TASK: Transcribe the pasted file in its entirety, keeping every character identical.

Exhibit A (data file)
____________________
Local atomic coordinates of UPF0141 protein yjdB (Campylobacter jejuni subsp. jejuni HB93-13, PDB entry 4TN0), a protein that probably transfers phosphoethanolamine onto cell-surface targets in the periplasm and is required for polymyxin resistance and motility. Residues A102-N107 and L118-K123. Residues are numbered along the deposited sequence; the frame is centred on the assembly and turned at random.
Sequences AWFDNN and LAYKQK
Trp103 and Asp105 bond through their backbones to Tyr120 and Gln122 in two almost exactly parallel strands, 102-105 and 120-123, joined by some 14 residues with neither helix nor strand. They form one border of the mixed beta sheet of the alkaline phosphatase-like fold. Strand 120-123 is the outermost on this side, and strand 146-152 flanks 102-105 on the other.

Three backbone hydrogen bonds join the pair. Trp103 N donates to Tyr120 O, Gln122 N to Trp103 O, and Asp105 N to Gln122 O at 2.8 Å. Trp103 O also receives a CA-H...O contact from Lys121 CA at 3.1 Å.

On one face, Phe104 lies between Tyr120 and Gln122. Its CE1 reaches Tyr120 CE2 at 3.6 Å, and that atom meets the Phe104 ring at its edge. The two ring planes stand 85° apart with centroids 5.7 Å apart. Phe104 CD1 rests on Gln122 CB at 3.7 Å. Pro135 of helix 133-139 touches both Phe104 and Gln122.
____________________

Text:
Local atomic coordinates of UPF0141 protein yjdB (Campylobacter jejuni subsp. jejuni HB93-13, PDB entry 4TN0), a protein that probably transfers phosphoethanolamine onto cell-surface targets in the periplasm and is required for polymyxin resistance and motility. Residues A102-N107 and L118-K123. Residues are numbered along the deposited sequence; the frame is centred on the assembly and turned at random.
Sequences AWFDNN and LAYKQK
Trp103 and Asp105 bond through their backbones to Tyr120 and Gln122 in two almost exactly parallel strands, 102-105 and 120-123, joined by some 14 residues with neither helix nor strand. They form one border of the mixed beta sheet of the alkaline phosphatase-like fold. Strand 120-123 is the outermost on this side, and strand 146-152 flanks 102-105 on the other.

Three backbone hydrogen bonds join the pair. Trp103 N donates to Tyr120 O, Gln122 N to Trp103 O, and Asp105 N to Gln122 O at 2.8 Å. Trp103 O also receives a CA-H...O contact from Lys121 CA at 3.1 Å.

On one face, Phe104 lies between Tyr120 and Gln122. Its CE1 reaches Tyr120 CE2 at 3.6 Å, and that atom meets the Phe104 ring at its edge. The two ring planes stand 85° apart with centroids 5.7 Å apart. Phe104 CD1 rests on Gln122 CB at 3.7 Å. Pro135 of helix 133-139 touches both Phe104 and Gln122.